But other things can increase the chance of depression, such as stress. Children who lose a parent or another loved one, who have a problem with paying attention or learning, or who misbehave have a higher chance of depression. Research shows that children who have other psychiatric conditions are more likely to develop symptoms that may turn into depression.
 
In some cases, depression may be the psychological result of some other health problem, such as an illness that lowers a person’s ability to join in the activities she could before the sickness. It could also be the result of substance use. In any case where depression is suspected, you should seek help from a professional health care provider.

By Chris E. Stout, PsyD, Clinical Professor, Department of Psychiatry, College of Medicine, University of Illinois at Chicago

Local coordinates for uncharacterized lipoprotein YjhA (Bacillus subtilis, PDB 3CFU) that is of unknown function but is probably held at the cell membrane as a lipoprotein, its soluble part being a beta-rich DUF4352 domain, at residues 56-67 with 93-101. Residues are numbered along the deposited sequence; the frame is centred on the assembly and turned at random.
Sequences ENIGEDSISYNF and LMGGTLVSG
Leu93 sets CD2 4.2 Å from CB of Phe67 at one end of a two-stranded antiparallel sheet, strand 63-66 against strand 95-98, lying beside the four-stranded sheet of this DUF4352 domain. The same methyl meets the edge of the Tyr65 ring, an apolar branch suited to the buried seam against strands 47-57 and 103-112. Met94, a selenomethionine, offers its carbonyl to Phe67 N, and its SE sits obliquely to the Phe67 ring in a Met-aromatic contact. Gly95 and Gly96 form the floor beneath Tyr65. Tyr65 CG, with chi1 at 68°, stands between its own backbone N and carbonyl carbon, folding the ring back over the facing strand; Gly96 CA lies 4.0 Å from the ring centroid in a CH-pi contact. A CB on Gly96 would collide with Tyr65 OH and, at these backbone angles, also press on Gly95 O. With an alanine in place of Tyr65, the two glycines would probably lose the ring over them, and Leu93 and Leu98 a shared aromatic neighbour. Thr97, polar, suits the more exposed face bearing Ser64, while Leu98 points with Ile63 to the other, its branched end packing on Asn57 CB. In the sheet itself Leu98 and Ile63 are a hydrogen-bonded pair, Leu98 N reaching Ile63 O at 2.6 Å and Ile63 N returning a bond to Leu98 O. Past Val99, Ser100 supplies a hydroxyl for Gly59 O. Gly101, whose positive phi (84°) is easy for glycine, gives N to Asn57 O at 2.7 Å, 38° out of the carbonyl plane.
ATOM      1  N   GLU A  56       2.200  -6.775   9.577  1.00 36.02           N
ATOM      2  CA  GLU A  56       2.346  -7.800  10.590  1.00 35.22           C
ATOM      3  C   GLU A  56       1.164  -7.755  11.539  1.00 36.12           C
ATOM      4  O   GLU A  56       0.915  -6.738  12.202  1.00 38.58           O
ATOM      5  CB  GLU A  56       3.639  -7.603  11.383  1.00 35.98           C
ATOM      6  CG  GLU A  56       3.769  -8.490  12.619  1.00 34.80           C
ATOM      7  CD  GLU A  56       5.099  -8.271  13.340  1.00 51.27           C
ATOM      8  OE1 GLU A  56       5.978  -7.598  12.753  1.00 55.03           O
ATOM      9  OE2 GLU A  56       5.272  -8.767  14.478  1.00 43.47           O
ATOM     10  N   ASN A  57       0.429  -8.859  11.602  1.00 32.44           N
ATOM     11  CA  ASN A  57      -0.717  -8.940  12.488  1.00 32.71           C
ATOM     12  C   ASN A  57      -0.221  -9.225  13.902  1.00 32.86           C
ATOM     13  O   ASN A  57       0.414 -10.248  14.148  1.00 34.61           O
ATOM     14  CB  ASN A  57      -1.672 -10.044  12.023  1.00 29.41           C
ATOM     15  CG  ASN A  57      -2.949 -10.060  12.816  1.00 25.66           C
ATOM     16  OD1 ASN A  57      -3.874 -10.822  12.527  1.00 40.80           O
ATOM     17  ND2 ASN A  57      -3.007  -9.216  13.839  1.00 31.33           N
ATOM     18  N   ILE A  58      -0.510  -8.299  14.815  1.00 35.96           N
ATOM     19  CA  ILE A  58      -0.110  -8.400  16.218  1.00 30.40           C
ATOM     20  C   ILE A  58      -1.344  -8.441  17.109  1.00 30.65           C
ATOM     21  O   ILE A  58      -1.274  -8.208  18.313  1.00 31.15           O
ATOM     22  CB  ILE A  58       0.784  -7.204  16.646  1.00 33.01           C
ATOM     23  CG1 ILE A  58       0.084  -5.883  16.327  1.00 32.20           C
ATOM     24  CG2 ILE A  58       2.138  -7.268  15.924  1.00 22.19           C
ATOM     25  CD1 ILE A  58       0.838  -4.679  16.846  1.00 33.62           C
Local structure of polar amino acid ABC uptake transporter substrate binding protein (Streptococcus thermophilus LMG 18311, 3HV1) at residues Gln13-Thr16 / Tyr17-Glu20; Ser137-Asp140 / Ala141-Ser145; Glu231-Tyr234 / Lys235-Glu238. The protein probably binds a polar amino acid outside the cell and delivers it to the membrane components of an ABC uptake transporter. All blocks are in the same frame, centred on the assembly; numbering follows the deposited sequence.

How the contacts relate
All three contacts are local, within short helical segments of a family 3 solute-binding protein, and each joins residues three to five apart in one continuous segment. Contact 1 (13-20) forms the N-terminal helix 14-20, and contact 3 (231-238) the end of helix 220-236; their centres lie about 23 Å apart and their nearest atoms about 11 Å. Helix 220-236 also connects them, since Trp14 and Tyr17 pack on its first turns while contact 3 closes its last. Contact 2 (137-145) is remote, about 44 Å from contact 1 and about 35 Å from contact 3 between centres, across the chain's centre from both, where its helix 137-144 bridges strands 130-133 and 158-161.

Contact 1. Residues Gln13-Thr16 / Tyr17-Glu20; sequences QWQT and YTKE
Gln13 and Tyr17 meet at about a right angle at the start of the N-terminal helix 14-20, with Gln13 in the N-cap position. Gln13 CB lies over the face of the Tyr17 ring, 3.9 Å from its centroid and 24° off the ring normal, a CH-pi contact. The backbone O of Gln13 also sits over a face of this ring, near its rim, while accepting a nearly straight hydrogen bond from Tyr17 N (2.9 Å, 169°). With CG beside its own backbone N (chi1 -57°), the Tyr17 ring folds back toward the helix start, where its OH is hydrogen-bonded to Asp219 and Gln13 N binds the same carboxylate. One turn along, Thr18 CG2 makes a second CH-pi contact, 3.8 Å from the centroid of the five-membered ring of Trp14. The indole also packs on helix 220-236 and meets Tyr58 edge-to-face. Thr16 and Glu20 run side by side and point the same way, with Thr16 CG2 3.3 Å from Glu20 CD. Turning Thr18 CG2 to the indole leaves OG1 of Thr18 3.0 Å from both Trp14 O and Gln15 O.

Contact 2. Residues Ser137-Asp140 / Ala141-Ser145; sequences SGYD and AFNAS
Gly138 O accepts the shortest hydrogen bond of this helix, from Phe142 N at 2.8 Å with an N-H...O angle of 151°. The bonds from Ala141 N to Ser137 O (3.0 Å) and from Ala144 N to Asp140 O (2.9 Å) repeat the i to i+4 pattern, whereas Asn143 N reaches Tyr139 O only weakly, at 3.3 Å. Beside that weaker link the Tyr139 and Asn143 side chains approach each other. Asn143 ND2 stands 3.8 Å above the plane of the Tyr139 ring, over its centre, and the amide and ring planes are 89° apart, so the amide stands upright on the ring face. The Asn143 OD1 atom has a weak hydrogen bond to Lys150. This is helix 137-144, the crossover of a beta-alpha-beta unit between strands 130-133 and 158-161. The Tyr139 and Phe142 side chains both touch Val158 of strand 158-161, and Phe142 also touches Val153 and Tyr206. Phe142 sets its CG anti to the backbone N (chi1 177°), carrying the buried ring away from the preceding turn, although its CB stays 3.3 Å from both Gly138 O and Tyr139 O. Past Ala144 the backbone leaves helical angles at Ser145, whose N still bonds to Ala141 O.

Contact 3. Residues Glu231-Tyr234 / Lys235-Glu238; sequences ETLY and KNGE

Source: Beardslee WR, Gladstone TR. Prevention of childhood depression: recent findings and future prospects. Biol Psychiatry. 2001;49:1101-1110; Bonin L. Depression in adolescents: epidemiology, clinical manifestations, and diagnosis, www.uptodate.com/contents/depression-in-adolescents-epidemiology-clinical-manifestations-and-diagnosis; Carlson GA. The challenge of diagnosing depression in childhood and adolescence. J Affect Disord. December 2000;61(suppl 1):3-8; Castiglia PT. Depression in children. J Pediatr Health Care. March-April 2000;14:73-75; Diagnostic and Statistical Manual of Mental Disorders Fourth Edition Text Revision (DSM-IV-TR). American Psychiatric Association, 1999; National Institute of Mental Health, www.nimh.nih.gov/statistics/1MDD_CHILD.shtml; Synopsis of Psychiatry by Benjamin J. Sadock, Virginia A. Sadock and Pedro Ruiz, MD, LWW, 11th edition, 2014.
Reviewed by Steven T. Batton, DO, Medical Director, ValueOptions Federal Division

Summary

  • Learn what to look for in a child that may be depressed.